Who should the children live with and how much contact should each parent have?

It is sometimes difficult to agree following separation as to how and where the children should live and how much time each parent should spend with their children. There are only 7 days in a week and when parents separate, both go from spending every day with their children to seeing them less which is probably the most difficult aspect of separation.

It is always better for both parents to agree without the need for the Court’s intervention, but where all avenues such as mediation or collaborative Law have been exhausted, determining the issue of how much time each parent should have with a child is matter for the Court. Under Section 8 of the Children Act 1989 the Court has the power to make a ‘Child Arrangements Order’. This is a new single order introduced in April 2014 replacing what were previously known as a ‘contact order’ and ‘residence order’. A Child Arrangements Order can determine who and when a child is to live, spend time or otherwise have contact with a parent.

The most important consideration of the Court is the welfare of the Children and this is considered above all else.

Traditionally, courts have tended to favour children living with the mother as it was usually the case that the mothers assumed the role of the ‘primary carer’ and fathers were seen as the ‘breadwinners’. In modern society the roles of parents are not so clearly defined and consequently the courts have had to change to accommodate the changing landscape.

The courts now tend to look at the current ‘status quo’ when they are asked as to where the children should live. The courts loathe disrupting the children any more than has already been done by the separation itself and if there is evidence that the children are settled, the courts are anxious to ensure that this is not disrupted.  How much contact the ‘non-resident’ parent should have entirely depends upon the circumstances and there is no ‘one size fits all’ answer.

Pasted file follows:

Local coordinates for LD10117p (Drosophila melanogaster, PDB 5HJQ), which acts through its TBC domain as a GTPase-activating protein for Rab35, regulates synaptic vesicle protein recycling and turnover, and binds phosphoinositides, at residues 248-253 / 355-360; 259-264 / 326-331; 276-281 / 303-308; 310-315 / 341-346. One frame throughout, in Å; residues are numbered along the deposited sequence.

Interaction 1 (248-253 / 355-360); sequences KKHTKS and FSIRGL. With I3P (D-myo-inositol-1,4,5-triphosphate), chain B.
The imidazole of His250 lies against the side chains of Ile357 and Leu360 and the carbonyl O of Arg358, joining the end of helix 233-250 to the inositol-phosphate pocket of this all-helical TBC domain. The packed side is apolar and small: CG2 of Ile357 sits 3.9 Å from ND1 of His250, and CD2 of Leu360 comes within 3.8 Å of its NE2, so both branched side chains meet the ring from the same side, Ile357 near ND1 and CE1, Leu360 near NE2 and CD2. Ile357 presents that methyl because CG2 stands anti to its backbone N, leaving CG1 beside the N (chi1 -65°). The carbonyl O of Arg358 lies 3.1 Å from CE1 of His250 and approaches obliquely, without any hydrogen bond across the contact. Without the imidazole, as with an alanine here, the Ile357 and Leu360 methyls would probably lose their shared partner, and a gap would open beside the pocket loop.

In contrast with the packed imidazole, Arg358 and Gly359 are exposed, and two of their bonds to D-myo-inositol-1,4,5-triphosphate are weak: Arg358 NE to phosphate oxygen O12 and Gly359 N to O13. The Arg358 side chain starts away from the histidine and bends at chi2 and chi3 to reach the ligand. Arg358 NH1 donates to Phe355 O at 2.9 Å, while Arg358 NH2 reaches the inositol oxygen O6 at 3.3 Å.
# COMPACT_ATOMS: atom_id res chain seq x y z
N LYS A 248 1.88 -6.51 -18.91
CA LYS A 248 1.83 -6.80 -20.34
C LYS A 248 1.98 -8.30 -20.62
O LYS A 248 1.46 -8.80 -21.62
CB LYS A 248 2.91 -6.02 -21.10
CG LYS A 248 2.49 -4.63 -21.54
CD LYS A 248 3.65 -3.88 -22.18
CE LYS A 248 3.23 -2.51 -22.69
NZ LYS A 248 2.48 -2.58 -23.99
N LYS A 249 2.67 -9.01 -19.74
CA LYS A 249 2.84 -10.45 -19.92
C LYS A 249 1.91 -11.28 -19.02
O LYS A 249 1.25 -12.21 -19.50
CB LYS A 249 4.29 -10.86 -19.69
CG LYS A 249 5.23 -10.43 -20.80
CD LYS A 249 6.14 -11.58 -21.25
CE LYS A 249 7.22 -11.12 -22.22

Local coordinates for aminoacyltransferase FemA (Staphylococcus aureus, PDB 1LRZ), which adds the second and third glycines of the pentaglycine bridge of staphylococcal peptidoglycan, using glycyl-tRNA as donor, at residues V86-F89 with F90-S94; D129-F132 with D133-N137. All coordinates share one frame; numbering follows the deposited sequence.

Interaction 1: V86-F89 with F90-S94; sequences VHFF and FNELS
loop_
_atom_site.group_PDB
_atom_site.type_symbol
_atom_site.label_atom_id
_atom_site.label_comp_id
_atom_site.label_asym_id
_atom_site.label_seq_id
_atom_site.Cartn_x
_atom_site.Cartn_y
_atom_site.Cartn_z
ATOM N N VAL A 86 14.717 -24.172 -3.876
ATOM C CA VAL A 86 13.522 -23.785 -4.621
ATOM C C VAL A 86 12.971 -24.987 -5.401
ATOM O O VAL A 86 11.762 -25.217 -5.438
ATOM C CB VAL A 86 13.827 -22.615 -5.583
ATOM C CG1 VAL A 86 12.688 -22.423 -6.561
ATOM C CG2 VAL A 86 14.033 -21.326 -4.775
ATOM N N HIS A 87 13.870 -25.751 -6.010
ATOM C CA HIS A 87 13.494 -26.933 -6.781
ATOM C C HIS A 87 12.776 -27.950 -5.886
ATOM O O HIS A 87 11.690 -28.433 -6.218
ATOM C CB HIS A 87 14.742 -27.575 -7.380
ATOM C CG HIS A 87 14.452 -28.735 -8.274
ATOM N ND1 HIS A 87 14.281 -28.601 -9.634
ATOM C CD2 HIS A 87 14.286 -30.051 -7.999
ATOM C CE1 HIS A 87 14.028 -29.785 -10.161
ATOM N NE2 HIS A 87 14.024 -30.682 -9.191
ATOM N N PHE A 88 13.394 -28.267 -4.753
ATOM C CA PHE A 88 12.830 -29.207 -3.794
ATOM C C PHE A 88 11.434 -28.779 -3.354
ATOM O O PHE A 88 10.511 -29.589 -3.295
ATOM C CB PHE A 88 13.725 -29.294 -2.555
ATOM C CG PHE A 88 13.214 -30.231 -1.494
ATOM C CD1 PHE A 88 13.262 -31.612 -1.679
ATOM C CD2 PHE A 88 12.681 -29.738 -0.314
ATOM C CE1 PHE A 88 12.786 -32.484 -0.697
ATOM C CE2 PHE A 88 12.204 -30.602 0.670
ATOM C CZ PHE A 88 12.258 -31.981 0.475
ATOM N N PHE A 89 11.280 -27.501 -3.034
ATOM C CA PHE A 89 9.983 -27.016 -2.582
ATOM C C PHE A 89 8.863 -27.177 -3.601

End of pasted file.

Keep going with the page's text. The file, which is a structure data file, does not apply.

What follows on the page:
The courts have traditionally favoured an approach where one parent is the primary carer and the other is the ‘non-resident’ parent who will inevitable spend less time with the children. There has been a shift in this approach in recent years where there is no longer such a presumption and the courts are more willing for children to spend roughly equal time with each parent. The Court can make an order for ‘shared care’ of the children, even where the division of time between the two is not exactly down the middle. In any decision of the court it must be stressed that it is always the welfare of the child that will be of paramount consideration and not the wishes and feelings of the parents.

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